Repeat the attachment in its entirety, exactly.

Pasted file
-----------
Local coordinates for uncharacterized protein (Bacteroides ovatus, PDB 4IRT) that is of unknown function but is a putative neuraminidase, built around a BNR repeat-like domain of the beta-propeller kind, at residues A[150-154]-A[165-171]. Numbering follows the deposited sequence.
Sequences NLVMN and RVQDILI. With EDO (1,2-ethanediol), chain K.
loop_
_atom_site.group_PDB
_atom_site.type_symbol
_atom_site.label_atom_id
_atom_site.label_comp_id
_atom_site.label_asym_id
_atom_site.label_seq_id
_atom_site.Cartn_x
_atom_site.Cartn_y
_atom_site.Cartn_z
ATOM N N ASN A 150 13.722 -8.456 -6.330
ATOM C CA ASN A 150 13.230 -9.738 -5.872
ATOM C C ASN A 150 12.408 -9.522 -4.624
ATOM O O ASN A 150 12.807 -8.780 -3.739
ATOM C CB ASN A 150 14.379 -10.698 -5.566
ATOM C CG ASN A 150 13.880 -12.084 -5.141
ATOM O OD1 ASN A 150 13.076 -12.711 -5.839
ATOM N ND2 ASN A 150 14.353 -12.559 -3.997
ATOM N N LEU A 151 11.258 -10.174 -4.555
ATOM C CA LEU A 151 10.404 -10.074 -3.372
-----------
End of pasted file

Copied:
Local coordinates for uncharacterized protein (Bacteroides ovatus, PDB 4IRT) that is of unknown function but is a putative neuraminidase, built around a BNR repeat-like domain of the beta-propeller kind, at residues A[150-154]-A[165-171]. Numbering follows the deposited sequence.
Sequences NLVMN and RVQDILI. With EDO (1,2-ethanediol), chain K.
loop_
_atom_site.group_PDB
_atom_site.type_symbol
_atom_site.label_atom_id
_atom_site.label_comp_id
_atom_site.label_asym_id
_atom_site.label_seq_id
_atom_site.Cartn_x
_atom_site.Cartn_y
_atom_site.Cartn_z
ATOM N N ASN A 150 13.722 -8.456 -6.330
ATOM C CA ASN A 150 13.230 -9.738 -5.872
ATOM C C ASN A 150 12.408 -9.522 -4.624
ATOM O O ASN A 150 12.807 -8.780 -3.739
ATOM C CB ASN A 150 14.379 -10.698 -5.566
ATOM C CG ASN A 150 13.880 -12.084 -5.141
ATOM O OD1 ASN A 150 13.076 -12.711 -5.839
ATOM N ND2 ASN A 150 14.353 -12.559 -3.997
ATOM N N LEU A 151 11.258 -10.174 -4.555
ATOM C CA LEU A 151 10.404 -10.074 -3.372